The “DivX” brand is distinct from “DIVX” (Digital Video Express), an unrelated attempt by the now defunct U.S. retailer Circuit City to develop a video rental system requiring special discs and players. The winking emoticon in the early “DivX ;-)” codec name was a tongue-in-cheek reference to the failed DIVX system. The DivX company then adopted the name of the popular DivX 😉 codec (which was not created by them), dropped the smiley and released DivX 4.0, which was actually the first DivX version (that is, DivX 😉 and DivX are two different things created by different people, the former is not an older version of the latter). The DivX name is its trademark. It is pronounced DIV-ex.
DivX 😉 (not DivX) 3.11 Alpha and later 3.xx versions refers to a hacked version of the Microsoft MPEG-4 Version 3 video codec (MPEG-4v3, Microsoft internal numbering scheme, unrelated to MPEG-4 parts). The video codec, which was actually not MPEG-4 compliant, was extracted around 1998 by French hacker Jérome Rota (also known as Gej) at Montpellier. The Microsoft codec originally required that the compressed output be put in an ASF file. It was altered to allow other containers such as Audio Video Interleave (AVI). Rota hacked the Microsoft codec because newer versions of the Windows Media Player wouldn’t play his video portfolio and résumé that were encoded with it. Instead of re-encoding his portfolio, Rota and German hacker Max Morice decided to reverse engineer the codec, which “took about a week”.
From 1998 through 2002, independent enthusiasts within the DVD-ripping community created software tools which dramatically enhanced the quality of video files that the DivX 😉 3.11 Alpha and later 3.xx versions could produce. One notable tool is Nandub, a modification of the open-source VirtualDub, which features two-pass encoding (termed “Smart Bitrate Control” or SBC) as well as access to internal codec features.
In early 2000, Jordan Greenhall recruited Rota to form a company (originally called DivXNetworks, Inc., renamed to DivX, Inc. in 2005) to create clean-room DivX and steward its development. This effort resulted first in the release of the “OpenDivX” codec and source code on January 15, 2001. OpenDivX was hosted as an open-source project on the Project Mayo web site hosted at projectmayo.com (the name comes from “mayonnaise”, because, according to Rota, DivX and mayonnaise are both “French and very hard to make.” ). The company’s internal developers and some external developers worked jointly on OpenDivX for the next several months, but the project eventually stagnated.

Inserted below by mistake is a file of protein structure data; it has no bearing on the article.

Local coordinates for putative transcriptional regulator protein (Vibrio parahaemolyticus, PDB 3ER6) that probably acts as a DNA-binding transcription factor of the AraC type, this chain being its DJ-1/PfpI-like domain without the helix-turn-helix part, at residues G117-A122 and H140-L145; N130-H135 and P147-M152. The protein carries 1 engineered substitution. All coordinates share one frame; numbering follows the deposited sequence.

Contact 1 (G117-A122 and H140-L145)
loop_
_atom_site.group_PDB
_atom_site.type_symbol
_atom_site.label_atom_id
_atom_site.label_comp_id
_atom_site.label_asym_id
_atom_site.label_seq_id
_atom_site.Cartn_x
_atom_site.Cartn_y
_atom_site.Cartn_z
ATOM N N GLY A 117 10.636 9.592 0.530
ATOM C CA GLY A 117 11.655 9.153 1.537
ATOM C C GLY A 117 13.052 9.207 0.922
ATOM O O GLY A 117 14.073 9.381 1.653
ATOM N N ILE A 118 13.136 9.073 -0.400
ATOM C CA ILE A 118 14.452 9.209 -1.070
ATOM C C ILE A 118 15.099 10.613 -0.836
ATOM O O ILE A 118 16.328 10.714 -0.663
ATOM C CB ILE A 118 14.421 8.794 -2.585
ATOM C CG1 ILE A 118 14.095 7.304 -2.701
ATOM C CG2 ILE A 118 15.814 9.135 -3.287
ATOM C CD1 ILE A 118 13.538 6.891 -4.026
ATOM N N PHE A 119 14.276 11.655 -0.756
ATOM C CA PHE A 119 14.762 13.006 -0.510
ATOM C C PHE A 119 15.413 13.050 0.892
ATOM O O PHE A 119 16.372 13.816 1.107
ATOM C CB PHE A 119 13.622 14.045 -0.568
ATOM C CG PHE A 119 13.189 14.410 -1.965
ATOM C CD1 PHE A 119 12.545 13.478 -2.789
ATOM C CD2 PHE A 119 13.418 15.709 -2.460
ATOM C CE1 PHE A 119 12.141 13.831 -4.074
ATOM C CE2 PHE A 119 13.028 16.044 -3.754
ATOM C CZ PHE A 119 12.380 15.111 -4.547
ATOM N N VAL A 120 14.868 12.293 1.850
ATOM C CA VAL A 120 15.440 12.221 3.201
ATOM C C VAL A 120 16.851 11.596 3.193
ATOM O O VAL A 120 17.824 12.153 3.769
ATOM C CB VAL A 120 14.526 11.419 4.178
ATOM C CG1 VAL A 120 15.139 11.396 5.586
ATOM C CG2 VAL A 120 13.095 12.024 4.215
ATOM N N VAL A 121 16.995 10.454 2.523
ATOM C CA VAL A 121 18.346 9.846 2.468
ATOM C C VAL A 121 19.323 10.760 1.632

In early 2001, DivX employee “Sparky” wrote a new and improved version of the codec’s encoding algorithm known as “encore2”. This code was included in the OpenDivX public source repository for a brief time, but then was abruptly removed. The explanation from DivX at the time was that “the community really wants a Winamp, not a Linux.” It was at this point that the project forked. That summer, Rota left the French Riviera and moved to San Diego “with nothing but a pack of cigarettes” where he and Greenhall founded what would eventually become DivX, Inc. 
DivX took the encore2 code and developed it into DivX 4.0, initially released in July 2001. Other developers who had participated in OpenDivX took encore2 and started a new project—Xvid—that started with the same encoding core. DivX, Inc. has since continued to develop the DivX codec, releasing DivX 5.0 in March 2002. By the release of version 5.2.1 on September 8, 2004, the DivX codec was substantially feature-complete. Changes since then have tended to focus on speed, and encouraging wider hardware player support, while the company has also focused its time on the formats and next generation codecs.